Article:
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Terrorist
by John Updike

Overview - The terrorist of John Updike's title is eighteen-year-old Ahmad Ashmawy Mulloy, the son of an Irish American mother and an Egyptian father who disappeared when he was three. Devoted to Allah and to the Qur'an as expounded by the imam of his neighborhood mosque, Ahmad feels his faith threatened by the materialistic, hedonistic society he sees around him in the slumping New Jersey factory town of New Prospect.  Read more...

 
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More About Terrorist by John Updike
 
 
 
Overview
The terrorist of John Updike's title is eighteen-year-old Ahmad Ashmawy Mulloy, the son of an Irish American mother and an Egyptian father who disappeared when he was three. Devoted to Allah and to the Qur'an as expounded by the imam of his neighborhood mosque, Ahmad feels his faith threatened by the materialistic, hedonistic society he sees around him in the slumping New Jersey factory town of New Prospect. Neither Jack Levy, his life-weary guidance counselor at Central High, nor Joryleen Grant, his seductive black classmate, succeeds in diverting Ahmad from what the Qur'an calls the Straight Path. Now driving a truck for a local Lebanese furniture store--a job arranged through his imam--Ahmad thinks he has discovered God's purpose for him. But to quote the Qur'an: "Of those who plot, God is the best."

 
Details
  • ISBN-13: 9780345493910
  • ISBN-10: 0345493915
  • Publisher: Ballantine Books
  • Publish Date: May 2007
  • Page Count: 310


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Books > Fiction > Literary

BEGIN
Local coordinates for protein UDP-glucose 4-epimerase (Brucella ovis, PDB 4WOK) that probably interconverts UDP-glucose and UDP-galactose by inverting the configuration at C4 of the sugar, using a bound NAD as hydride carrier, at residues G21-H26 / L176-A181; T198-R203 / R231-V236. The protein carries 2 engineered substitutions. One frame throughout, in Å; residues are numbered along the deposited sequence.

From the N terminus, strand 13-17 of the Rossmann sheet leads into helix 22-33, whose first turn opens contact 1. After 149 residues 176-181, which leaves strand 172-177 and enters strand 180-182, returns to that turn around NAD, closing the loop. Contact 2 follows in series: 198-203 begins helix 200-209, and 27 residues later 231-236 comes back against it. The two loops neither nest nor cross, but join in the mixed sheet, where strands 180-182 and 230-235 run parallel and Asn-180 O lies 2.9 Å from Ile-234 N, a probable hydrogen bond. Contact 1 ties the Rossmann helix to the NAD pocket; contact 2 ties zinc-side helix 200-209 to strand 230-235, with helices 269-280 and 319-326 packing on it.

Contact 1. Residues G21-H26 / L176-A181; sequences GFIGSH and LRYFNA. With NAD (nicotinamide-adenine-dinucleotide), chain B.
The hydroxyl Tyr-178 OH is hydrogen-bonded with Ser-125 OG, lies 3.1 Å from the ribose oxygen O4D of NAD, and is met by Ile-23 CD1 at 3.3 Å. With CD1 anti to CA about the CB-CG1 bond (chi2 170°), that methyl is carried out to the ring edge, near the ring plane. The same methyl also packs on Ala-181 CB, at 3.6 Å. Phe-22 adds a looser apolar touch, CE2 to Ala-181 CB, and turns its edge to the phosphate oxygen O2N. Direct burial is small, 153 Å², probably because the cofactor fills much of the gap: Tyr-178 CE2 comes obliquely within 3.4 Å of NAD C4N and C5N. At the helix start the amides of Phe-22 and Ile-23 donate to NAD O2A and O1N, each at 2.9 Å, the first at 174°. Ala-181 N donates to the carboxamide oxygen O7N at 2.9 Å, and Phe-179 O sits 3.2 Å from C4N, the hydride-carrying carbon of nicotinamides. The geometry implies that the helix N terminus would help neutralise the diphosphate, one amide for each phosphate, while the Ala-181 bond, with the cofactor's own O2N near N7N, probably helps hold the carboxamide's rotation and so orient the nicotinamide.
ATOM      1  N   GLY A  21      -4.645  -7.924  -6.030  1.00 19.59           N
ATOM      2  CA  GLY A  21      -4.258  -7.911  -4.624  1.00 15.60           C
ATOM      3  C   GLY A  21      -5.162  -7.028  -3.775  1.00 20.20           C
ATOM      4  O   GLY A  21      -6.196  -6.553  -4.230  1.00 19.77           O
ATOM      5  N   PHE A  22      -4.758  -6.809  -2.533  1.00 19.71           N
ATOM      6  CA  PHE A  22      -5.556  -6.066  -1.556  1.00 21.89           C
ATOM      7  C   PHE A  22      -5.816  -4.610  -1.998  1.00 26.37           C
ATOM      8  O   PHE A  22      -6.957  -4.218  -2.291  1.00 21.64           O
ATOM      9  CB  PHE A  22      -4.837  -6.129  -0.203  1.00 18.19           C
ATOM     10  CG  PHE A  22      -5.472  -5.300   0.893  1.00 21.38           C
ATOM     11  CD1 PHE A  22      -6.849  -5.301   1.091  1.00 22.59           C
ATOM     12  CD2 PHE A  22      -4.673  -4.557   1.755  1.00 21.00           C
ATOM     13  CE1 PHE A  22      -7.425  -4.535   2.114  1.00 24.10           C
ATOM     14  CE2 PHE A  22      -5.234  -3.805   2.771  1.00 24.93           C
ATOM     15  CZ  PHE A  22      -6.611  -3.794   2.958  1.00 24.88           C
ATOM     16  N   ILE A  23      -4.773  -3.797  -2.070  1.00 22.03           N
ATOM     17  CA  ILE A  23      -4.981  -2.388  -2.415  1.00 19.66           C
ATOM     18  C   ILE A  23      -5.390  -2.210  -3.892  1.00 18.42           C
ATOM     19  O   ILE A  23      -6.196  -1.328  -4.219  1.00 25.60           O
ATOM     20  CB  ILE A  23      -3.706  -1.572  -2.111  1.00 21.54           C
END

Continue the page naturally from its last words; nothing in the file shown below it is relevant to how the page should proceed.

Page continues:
BookPage Reviews

Terrorist

Updike's latest novel examines the problem of terrorism through the story of 18-year-old Ahmad Mulloy Ashmawy. Ahmad lives in the decaying factory town of New Prospect, New Jersey, with his Irish-American mother. His father—an Egyptian exchange student—deserted the family when Ahmad was three. Ahmad is a good-looking kid, with polished manners and evident intelligence, all of which result in his being an outsider at school. Disillusioned with his mother, a would-be artist who can't seem to make a life for herself, Ahmad becomes a follower of Shaikh Rashid, the imam of a storefront mosque in New Prospect. In his isolation, he becomes preoccupied with the nature of God, and his strong religious impulses are preyed upon when Shaikh Rashid invites him to take part in a terrorist plot. Ahmad soon finds himself caught between two worlds—the secular one that includes school and people like Joryleen Grant, an African-American girl he is drawn to, and the world of religion, which leads him to the brink of danger. When Jack Levy, one of Ahmad's teachers, senses that all is not right with the boy, he tries to prevent his downfall. Updike writes with precision and sensitivity about a timely topic, adding a wealth of detail about Islamic religion. This is a disturbing book from a masterful novelist—a narrative that is sure to strike a nerve with readers.

 
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